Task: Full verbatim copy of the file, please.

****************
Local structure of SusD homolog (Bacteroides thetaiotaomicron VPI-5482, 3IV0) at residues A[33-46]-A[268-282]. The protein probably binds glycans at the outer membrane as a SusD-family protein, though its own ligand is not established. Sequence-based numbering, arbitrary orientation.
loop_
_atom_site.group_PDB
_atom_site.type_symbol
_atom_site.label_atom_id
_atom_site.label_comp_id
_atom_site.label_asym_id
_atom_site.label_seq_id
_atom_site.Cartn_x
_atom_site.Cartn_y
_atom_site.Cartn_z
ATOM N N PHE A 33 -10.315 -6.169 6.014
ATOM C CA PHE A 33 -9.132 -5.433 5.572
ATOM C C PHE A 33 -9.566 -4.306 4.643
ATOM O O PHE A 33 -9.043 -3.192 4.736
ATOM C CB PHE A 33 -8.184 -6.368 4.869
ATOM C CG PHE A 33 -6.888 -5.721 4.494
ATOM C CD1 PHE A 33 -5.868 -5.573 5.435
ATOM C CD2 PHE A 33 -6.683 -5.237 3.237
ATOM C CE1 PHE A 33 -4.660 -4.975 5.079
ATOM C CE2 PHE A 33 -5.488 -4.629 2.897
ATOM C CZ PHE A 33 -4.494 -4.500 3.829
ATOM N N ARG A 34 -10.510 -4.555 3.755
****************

Local structure of SusD homolog (Bacteroides thetaiotaomicron VPI-5482, 3IV0) at residues A[33-46]-A[268-282]. The protein probably binds glycans at the outer membrane as a SusD-family protein, though its own ligand is not established. Sequence-based numbering, arbitrary orientation.
loop_
_atom_site.group_PDB
_atom_site.type_symbol
_atom_site.label_atom_id
_atom_site.label_comp_id
_atom_site.label_asym_id
_atom_site.label_seq_id
_atom_site.Cartn_x
_atom_site.Cartn_y
_atom_site.Cartn_z
ATOM N N PHE A 33 -10.315 -6.169 6.014
ATOM C CA PHE A 33 -9.132 -5.433 5.572
ATOM C C PHE A 33 -9.566 -4.306 4.643
ATOM O O PHE A 33 -9.043 -3.192 4.736
ATOM C CB PHE A 33 -8.184 -6.368 4.869
ATOM C CG PHE A 33 -6.888 -5.721 4.494
ATOM C CD1 PHE A 33 -5.868 -5.573 5.435
ATOM C CD2 PHE A 33 -6.683 -5.237 3.237
ATOM C CE1 PHE A 33 -4.660 -4.975 5.079
ATOM C CE2 PHE A 33 -5.488 -4.629 2.897
ATOM C CZ PHE A 33 -4.494 -4.500 3.829
ATOM N N ARG A 34 -10.510 -4.555 3.755